Then Captain Joaquin suddenly yelled and pointed. "Ballena! Ballena! Delfíns!" I looked to the side of the boat and saw two humpback whales and a group of dolphins.
My dad ran up next to me and we could hardly believe our good fortune. Whale watching season had ended two months before--yet a mother and baby swam right by the boat on Mother's Day!
Then it was Mariano's turn to yell with excitement. "We've hooked two big fish!"
My dad and I started reeling them in. With Pablo and Mariano's expert help, we were able to pull them in rather quickly.
My dad is such a Viking--he makes fishing for forty pounders look easy.
Well, I bet you're wondering what this has to do with random acts of kindness. It's all because of the crew, especially Mariano.
Whatever fish are given to Mariano, he gives to people in need. We caught ten big tuna, and he planned to give them to Mothers on Mother's Day. He knew one woman in particular who'd just had a baby and couldn't find a job. He hoped a large fish like that would help them for quite a while.
He laughed and joked with my amazing father. Then it was my turn; I told him how I'm an author and how I wrote a fantasy story about pirates and mermaids--about a boy who went deep into the ocean. "I'm writing the sequel," I confided, "and I think the three of you might end up as pirates!"
He laughed so hard.
I thought again about Zeke and decided it had been so silly to wonder earlier if anyone sailing the ocean that Mother's Day knew what it's like to lose a child. Why had I been sad when so much joy was waiting there the whole time?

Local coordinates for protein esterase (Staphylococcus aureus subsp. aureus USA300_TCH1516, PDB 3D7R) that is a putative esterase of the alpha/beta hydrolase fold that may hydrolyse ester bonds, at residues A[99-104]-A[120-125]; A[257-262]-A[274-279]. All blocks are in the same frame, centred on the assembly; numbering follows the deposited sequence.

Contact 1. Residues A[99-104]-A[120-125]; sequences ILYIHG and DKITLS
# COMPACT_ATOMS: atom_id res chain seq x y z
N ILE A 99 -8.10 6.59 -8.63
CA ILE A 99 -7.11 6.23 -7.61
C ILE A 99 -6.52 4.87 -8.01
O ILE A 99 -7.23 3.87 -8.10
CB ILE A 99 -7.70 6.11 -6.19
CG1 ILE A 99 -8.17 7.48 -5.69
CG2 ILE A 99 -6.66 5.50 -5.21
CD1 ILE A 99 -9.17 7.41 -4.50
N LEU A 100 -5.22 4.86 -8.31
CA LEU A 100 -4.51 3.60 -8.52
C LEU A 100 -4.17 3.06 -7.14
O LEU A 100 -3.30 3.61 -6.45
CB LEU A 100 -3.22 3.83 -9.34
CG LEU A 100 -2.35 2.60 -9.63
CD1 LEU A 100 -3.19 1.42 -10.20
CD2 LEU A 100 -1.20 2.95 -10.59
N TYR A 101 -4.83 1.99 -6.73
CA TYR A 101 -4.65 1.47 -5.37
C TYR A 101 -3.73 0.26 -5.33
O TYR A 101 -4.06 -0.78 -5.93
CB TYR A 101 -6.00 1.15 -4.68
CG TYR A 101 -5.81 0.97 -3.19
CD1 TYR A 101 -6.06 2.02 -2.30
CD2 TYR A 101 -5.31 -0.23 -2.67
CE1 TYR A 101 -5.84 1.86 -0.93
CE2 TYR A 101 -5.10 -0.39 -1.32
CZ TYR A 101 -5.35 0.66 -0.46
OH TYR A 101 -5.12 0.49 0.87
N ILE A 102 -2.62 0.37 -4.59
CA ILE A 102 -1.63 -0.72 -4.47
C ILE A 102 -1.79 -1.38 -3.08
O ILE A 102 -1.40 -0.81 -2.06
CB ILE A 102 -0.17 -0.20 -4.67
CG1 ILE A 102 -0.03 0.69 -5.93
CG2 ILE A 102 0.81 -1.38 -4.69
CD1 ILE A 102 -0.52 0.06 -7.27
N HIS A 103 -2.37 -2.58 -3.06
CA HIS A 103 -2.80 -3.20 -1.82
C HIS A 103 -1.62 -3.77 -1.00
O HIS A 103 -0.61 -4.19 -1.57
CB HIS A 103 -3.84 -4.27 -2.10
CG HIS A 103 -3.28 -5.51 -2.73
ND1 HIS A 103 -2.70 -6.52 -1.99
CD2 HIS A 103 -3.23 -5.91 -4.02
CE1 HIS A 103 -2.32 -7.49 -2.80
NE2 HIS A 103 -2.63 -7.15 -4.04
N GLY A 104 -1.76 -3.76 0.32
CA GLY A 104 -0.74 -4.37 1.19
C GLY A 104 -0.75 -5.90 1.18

It wasn't until later, when we were about to say goodbye, that Mariano pulled me aside. He said he felt like telling me something; that's when he shared the story of his courageous daughter who'd bravely fought cancer before she went to Heaven at the age of fourteen. "Hard times can happen," he said, "but they happen for a reason."
I wanted to hug him. A load lifted from my heart. He smiled, seeming like he knew exactly how I felt. He was a kindred spirit, an amazing fisherman, and a generous soul.
It was the most wonderful fishing trip ever. I'm heading over to Tripadvisor HERE to leave a special review for Mike's Fishing Charters. I'm taking Janie Junebug's lead on this one, and asking for you to help me with this week's act of kindness. If you have time, would you go leave a positive review for Mariano, Pablo and Joaquin--the fishermen who made my father's and my vacation even more wonderful than I'd dreamed of.
Here's that direct link if you need it: http://www.tripadvisor.com/Attraction_Review-g150793-d2446348-Reviews-Mike_s_Fishing_Charter-Puerto_Vallarta_Pacific_Coast.html
Also, check out the Random Acts of Kindness Blogfest HERE.
I'd love if you'd join up.